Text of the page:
Libraries will be reviewed as Sheffield Council struggles with budget cuts

Libraries will be reviewed as Sheffield Council grapples with a multi million pound budget blackhole.

Monday, 14th February 2022, 12:55 pm
Updated Monday, 14th February 2022, 2:40 pm

The authority will need to use reserves to cover a £14m budget shortfall and is increasing council tax by the maximum three per cent.

But finance chiefs say that will only balance the books for this year and services, including libraries, will need to be reviewed.

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Council tax goes up in Sheffield thanks to a £14m budget blackhole
Libraries will be reviewed as Sheffield Council tries to deal with budget cuts.

Director of finance Ryan Keyworth told a meeting: “This is the most challenging budget process the council has had to deal with for a long time, if not ever.

“We are keeping an incredibly close eye on next year’s costs and we’ve already started identifying some potential issues.

“We simply can’t afford anymore. That’s it. We need to manage within the budget we’ve got and that’s going to require some difficult choices.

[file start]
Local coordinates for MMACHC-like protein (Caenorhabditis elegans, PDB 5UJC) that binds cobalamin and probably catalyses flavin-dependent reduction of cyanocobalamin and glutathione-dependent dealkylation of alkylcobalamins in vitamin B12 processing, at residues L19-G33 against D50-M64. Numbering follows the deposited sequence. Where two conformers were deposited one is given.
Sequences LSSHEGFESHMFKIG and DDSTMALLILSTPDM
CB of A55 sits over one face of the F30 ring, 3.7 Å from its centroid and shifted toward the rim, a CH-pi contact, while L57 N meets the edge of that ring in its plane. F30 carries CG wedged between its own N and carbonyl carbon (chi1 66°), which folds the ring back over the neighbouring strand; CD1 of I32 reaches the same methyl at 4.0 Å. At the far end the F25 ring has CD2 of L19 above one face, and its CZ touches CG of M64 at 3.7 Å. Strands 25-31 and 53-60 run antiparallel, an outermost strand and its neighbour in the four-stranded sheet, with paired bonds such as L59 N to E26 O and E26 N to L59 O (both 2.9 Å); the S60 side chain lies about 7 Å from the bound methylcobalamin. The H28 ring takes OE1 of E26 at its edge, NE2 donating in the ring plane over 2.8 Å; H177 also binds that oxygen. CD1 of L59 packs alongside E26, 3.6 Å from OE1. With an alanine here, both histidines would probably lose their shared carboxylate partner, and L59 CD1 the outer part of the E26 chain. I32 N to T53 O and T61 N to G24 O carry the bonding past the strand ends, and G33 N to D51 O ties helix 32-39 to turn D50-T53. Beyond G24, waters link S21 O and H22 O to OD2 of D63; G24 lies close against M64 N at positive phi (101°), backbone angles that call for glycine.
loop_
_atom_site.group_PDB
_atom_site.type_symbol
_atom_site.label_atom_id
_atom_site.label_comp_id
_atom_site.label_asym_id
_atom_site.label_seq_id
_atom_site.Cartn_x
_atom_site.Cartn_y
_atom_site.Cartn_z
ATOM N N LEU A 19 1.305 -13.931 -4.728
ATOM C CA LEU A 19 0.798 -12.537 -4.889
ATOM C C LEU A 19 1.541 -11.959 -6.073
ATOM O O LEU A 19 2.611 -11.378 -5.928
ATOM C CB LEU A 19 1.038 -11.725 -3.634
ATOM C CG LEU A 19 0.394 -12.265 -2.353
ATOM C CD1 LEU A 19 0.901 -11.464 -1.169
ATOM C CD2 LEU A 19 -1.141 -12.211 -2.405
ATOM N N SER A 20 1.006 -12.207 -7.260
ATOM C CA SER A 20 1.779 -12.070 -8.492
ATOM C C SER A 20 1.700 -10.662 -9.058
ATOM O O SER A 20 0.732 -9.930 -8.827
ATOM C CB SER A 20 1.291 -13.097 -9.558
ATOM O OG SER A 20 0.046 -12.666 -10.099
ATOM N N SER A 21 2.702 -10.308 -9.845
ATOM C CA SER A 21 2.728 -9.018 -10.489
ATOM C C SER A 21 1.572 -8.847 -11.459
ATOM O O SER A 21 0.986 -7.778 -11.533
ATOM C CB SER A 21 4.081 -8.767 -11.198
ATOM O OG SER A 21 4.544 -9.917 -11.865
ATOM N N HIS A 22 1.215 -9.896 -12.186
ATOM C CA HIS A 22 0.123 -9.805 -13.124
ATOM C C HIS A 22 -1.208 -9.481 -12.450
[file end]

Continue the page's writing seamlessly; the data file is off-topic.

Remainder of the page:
“We identified £52.7m worth of savings but there’s a gap of £14.5m and that’s the amount of reserves we’re having to use.

“It is critical the council stays within the budget we set this year. We can’t arrive at this point next year with a significant overspend, we simply won’t have the reserves to manage it.”

Could more libraries be run by volunteers?

Mr Keyworth warned it would not be easy finding savings.

“It requires services to look at their costs and fees; to look at office accommodation and – critically – to make progress on the leisure strategy to see long term costs lower than they are today.

“We are planning a series of strategic reviews across the council to examine how we can maintain or improve services while saving money.

“That might mean doing things differently or working in a more joined up way. We may continue as a council to deliver services or deliver them in a different way.

Libraries is an example of something we did in the past, where we moved some libraries to be volunteer-led.

“There’s still an investment from the council in doing that but it’s a lower investment and is a way of continuing to provide those services to communities that are at a lower cost to the council tax payer.”